At some point in your Long Beach speaking career, you will have to perform a Q&A session, whether on its own or as part of a larger presentation.
There are many scenarios in which speakers need to lead a Q&A session:
- At press conferences
- At the end of presentations
- On teleseminars and webinars
And although it can seem pretty simple on the surface — your audience asks questions and you answer them — there is an art to leading an effective and successful Q&A session.
Q&A etiquette: The basic rules of the road
Following these guidelines shows respect for your audience and can improve the flow of the Q&A dynamic.
- Mirror the question
When you mirror a question back to the audience, you either repeat the question before you answer it or you rephrase it. This makes sure the entire audience hears the question, and it gives you a moment to formulate your answer. When a speaker does not do this, one or both of two things tend to happen:
* Someone in the audience requests the speaker to repeat the question, and
* The answer is often disjointed as the speaker comes up with a better way to answer the question once he or she has started answering.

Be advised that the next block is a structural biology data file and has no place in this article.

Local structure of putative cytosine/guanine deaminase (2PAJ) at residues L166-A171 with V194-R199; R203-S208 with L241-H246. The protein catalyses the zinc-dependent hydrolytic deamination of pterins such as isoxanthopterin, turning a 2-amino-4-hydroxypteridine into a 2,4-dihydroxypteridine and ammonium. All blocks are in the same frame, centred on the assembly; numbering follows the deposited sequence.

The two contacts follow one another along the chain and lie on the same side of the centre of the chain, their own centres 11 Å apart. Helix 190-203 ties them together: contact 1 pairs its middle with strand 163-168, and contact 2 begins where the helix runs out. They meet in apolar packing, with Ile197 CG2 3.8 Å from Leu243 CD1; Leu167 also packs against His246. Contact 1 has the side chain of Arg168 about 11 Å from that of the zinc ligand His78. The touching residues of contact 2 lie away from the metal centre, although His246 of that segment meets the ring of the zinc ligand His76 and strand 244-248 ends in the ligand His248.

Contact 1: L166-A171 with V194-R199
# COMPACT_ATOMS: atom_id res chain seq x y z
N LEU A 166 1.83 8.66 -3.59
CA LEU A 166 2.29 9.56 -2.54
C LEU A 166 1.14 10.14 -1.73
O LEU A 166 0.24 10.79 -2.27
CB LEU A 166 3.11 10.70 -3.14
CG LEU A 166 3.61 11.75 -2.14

Don’t let this to happen to you.
- Address your answer to the entire audience
Of course you want to address the person who asked the question. However, in many cases, the question will be representative of what many people in the audience would have asked. Therefore, make eye contact with the question-asker first, then start moving your focus around the room. This not only includes everyone in your audience, but also keeps your energy open, thus encouraging more people to ask questions.
- Give your answers some context
Sometimes you’ll get questions from more informed members of the audience. When this happens, you’ll need to take a step back and explain the context of the question to the reset of the audience so they, too, can benefit. This ensures everyone there understands the question, so they can better understand the answer.
- Never interrupt a question